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J Affect Disord. 2007 Apr;99(1-3):273-8. Epub 2006 Sep 18.

Changes in plasma cholesterol in mood disorder patients: does treatment make a difference?

Author information

1
University of Calgary, Airport Business Center, 2000 Pegasus Road NE, Calgary Alberta, Canada T2E 8K7. Gabriel@ucalgary.ca

Abstract

OBJECTIVES:

To examine the impact of treatment in patients with acute episodes of major depressive (MD) and manic or hypomanic (M/HM) episodes and co-morbid generalized anxiety symptoms, on the total cholesterol blood levels (TC).

METHOD:

A consenting series of patients with acute episodes of DSM IV-R confirmed diagnosis of MD or M/H were included. Subjects were treated with antidepressants, mood stabilizers, or both. The Hamilton depression scale (HAM-D21), the modified mania rating scale (MMRS), and the Hamilton anxiety scale (HAM-A) were utilized to evaluate clinical symptoms. Blood samples were drawn for TC estimations after 10 h of fasting on two occasions over time. The first sample was taken before treatment was started, and the second 4 weeks after treatment. The relationship between changes in TC and the severity of psychiatric symptoms, as measured on HAM-D, MMRS, and the HAM-A, were analysed.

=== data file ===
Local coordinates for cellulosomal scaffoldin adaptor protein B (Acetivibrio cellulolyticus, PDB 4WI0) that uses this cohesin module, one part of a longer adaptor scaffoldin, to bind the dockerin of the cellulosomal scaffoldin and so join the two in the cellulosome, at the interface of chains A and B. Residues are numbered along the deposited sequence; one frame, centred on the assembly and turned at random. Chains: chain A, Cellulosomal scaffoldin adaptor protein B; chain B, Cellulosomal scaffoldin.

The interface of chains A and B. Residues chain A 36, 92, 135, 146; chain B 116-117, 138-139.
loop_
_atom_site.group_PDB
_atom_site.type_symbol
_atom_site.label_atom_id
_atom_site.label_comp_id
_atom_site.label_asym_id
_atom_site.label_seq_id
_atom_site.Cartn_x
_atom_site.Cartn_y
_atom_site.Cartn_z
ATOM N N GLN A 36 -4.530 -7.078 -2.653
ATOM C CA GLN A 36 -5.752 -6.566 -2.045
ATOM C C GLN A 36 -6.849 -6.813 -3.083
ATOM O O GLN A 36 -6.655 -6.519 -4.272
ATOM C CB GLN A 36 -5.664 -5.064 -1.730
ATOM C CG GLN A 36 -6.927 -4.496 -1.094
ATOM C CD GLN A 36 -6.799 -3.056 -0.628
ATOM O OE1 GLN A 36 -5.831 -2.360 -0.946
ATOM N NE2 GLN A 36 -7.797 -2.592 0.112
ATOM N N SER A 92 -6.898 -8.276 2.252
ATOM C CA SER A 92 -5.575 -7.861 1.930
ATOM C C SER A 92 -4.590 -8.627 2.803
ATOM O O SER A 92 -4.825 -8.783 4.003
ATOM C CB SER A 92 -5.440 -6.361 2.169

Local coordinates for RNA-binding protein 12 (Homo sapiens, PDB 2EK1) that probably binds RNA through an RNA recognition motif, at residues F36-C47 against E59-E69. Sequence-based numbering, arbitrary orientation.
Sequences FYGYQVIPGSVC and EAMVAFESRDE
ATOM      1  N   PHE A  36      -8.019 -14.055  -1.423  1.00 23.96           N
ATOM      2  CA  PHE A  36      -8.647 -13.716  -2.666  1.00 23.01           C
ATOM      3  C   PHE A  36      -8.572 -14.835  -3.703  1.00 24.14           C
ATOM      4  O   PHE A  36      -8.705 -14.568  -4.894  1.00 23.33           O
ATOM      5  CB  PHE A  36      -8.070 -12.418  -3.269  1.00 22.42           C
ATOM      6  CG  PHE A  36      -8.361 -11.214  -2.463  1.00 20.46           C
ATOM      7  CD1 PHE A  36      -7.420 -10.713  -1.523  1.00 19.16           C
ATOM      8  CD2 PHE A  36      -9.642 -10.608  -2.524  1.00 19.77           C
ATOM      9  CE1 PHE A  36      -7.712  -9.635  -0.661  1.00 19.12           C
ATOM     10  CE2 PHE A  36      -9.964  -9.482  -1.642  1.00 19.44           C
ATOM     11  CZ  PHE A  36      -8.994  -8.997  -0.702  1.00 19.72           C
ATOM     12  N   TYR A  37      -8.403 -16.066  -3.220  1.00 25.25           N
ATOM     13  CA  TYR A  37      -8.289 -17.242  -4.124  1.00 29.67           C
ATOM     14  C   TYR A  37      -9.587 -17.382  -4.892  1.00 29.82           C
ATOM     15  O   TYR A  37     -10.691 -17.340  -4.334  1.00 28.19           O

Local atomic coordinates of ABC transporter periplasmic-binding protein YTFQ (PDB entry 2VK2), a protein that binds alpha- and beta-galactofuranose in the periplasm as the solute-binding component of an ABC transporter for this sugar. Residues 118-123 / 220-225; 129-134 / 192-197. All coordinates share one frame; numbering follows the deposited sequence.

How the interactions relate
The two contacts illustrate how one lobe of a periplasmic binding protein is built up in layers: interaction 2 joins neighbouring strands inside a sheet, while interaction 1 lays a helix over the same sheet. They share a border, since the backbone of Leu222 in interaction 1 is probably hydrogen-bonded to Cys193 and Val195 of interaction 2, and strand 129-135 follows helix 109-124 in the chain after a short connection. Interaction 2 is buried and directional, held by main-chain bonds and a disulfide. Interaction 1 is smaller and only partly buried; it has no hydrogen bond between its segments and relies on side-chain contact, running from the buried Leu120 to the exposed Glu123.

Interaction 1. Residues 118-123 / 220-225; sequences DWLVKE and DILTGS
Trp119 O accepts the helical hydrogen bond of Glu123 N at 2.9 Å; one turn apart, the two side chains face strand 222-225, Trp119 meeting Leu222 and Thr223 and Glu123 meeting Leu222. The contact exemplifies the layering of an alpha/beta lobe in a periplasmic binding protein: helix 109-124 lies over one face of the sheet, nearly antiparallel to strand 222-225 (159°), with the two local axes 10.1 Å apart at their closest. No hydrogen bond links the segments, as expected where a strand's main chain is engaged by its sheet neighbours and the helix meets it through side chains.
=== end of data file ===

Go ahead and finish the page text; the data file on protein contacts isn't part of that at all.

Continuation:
RESULTS:

56 subjects (34 with MD and 22 with M/HM episodes) completed the study. About 4 weeks after treatment there was a statistically significant increase in the TC in patients with MD versus a significant decrease in patients with M/HM episodes.

CONCLUSION:

Our results replicate earlier reports of significant increase in the cholesterol levels in depressed patients after treatment. We report a significant decrease of TC levels in M/HM episodes with treatment. Although the results in previous reports and in our study are statistically significant, their clinical significance requires further examination in longer-term studies.

PMID:
16979243
DOI:
10.1016/j.jad.2006.08.015
[Indexed for MEDLINE]

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